Several years ago, Richard Bailey, Professor of Pedagogy at Roehampton University undertook a review of benefits of physical education and sport in schools (2006). His study included data from a Council of Europe report that suggested that sport enables children to meet and communicate, take on different roles, learn social skills, tolerance, respect, cohesion and cooperation. These are a whole range of essential emotions not available in the rest of their life experiences and are certainly not learned effectively in a classroom. That still holds true.
Sport can have a huge impact on children in their early years. This can be even more acute in our SEN children. They will, without doubt, have a variety of skills. For many of them, the sports field will be the one place they can shine. The earlier this can be supported and encouraged, the better. I know, from personal experience with my dyslexic daughter, that the chance to be one of the best when she played sport as a young girl was the only protection for her fragile confidence.
So, how to help our children improve and gain confidence? All of these studies conclude that the positive effect of sports in school is largely down to its management by committed, trained teachers and supportive, informed parents.
That’s why we partnered with Kevin Smith, ex-Sussex County Cricketer and Director of Sport at Westbourne House School, to put together our Sports Confidence booklet.
This little booklet covers the basic skills needed to be learned by young children to help them to progress in early school or club sports. The booklet can be used by non-sports teachers, parents and even by the children themselves to ensure that key skills are learned correctly.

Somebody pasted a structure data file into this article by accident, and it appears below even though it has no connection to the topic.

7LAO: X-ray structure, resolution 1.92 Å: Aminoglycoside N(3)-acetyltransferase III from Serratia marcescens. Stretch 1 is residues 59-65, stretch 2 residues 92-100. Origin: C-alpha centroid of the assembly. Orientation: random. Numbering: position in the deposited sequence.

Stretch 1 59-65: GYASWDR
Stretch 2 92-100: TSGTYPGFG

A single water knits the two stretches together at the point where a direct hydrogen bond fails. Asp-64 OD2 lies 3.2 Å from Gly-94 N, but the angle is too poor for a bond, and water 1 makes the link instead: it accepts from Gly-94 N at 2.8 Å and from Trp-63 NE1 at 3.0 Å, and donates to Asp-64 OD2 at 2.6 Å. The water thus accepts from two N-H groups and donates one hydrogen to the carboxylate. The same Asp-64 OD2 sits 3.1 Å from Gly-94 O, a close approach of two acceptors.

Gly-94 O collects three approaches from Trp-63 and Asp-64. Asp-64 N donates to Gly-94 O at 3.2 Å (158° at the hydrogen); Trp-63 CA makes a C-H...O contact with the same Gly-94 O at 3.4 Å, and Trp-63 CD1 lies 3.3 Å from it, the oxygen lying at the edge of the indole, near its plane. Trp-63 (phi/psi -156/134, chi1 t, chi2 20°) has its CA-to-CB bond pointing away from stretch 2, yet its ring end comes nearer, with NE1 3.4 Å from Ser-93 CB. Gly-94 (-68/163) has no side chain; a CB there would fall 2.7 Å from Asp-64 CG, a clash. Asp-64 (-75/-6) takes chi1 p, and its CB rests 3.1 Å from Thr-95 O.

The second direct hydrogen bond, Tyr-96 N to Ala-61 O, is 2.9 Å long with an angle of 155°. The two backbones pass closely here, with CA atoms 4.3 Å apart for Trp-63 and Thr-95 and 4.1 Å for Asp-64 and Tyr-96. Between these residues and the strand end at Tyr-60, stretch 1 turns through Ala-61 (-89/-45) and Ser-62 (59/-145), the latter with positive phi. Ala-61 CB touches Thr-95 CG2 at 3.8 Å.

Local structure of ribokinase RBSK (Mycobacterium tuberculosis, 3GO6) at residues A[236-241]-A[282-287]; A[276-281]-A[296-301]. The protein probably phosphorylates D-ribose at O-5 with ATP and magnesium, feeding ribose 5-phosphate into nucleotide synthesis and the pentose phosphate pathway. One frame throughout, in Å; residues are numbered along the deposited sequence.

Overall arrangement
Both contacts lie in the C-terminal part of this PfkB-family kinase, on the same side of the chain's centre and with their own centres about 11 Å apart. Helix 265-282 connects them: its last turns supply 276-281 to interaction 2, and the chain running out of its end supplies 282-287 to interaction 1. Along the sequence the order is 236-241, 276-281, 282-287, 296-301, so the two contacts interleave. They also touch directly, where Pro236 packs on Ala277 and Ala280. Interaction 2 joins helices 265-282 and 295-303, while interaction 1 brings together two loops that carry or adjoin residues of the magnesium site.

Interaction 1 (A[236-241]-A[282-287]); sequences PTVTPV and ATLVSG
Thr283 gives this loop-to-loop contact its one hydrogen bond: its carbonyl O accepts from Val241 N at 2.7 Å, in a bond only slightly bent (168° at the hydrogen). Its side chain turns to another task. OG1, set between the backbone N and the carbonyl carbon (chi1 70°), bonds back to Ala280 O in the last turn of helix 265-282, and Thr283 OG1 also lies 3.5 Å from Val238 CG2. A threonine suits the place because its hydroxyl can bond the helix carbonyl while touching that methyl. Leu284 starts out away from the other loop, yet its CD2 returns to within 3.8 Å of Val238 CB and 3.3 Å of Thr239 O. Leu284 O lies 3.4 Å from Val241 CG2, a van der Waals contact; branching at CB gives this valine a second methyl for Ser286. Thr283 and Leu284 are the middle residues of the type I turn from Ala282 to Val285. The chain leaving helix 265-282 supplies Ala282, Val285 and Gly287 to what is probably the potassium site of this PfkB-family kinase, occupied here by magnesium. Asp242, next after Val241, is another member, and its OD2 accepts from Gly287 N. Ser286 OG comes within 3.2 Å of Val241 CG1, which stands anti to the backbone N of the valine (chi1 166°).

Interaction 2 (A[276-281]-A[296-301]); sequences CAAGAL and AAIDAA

Your pupils can enjoy all the benefits of sports within your school environment, even if you don’t have trained sports coaches on hand. As a parent, you may know lots about some sports and very little about others. You may know nothing at all but can see the benefits of sport for your child’s development. Our Sports Confidence booklet will help you get out there with your children using the right skills to practise with a football, hockey stick, tennis racquet, netball or basketball so they are ready for club or school sports.
This is not all about children becoming great sports people. Children who have not been able to acquire a broad range of motor skills early in life are more likely to be excluded from participation in both sports and play experiences with their friends. Sadly, few children want the person who cannot throw or catch a ball on their team, do they? So, sport really does affect children’s lives from a very early age.
Several sports studies conclude that sports activities at school generally produced positive results, especially for younger children, improving moral reasoning, understanding of fair play and personal responsibility. Three large scale studies in recent years also found that academic performance is enhanced by an increase in student levels of physical education and sports, even if this means a reduction in academic study time.
So, sport really can impact on our children’s learning!
The Oaka Sports Confidence booklet is available now priced just £5.97 and can be purchased here.